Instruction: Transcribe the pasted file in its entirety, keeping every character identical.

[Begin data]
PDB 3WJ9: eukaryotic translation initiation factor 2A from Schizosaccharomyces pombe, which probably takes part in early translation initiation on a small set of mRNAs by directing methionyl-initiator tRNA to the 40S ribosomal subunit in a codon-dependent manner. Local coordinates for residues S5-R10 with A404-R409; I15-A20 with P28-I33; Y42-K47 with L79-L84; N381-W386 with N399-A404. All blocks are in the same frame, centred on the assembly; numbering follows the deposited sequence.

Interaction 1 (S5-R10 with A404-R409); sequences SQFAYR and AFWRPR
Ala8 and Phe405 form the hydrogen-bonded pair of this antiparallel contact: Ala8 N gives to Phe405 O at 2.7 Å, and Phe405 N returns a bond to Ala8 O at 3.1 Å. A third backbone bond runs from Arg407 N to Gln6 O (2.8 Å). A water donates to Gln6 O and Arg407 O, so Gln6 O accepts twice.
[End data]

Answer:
PDB 3WJ9: eukaryotic translation initiation factor 2A from Schizosaccharomyces pombe, which probably takes part in early translation initiation on a small set of mRNAs by directing methionyl-initiator tRNA to the 40S ribosomal subunit in a codon-dependent manner. Local coordinates for residues S5-R10 with A404-R409; I15-A20 with P28-I33; Y42-K47 with L79-L84; N381-W386 with N399-A404. All blocks are in the same frame, centred on the assembly; numbering follows the deposited sequence.

Interaction 1 (S5-R10 with A404-R409); sequences SQFAYR and AFWRPR
Ala8 and Phe405 form the hydrogen-bonded pair of this antiparallel contact: Ala8 N gives to Phe405 O at 2.7 Å, and Phe405 N returns a bond to Ala8 O at 3.1 Å. A third backbone bond runs from Arg407 N to Gln6 O (2.8 Å). A water donates to Gln6 O and Arg407 O, so Gln6 O accepts twice.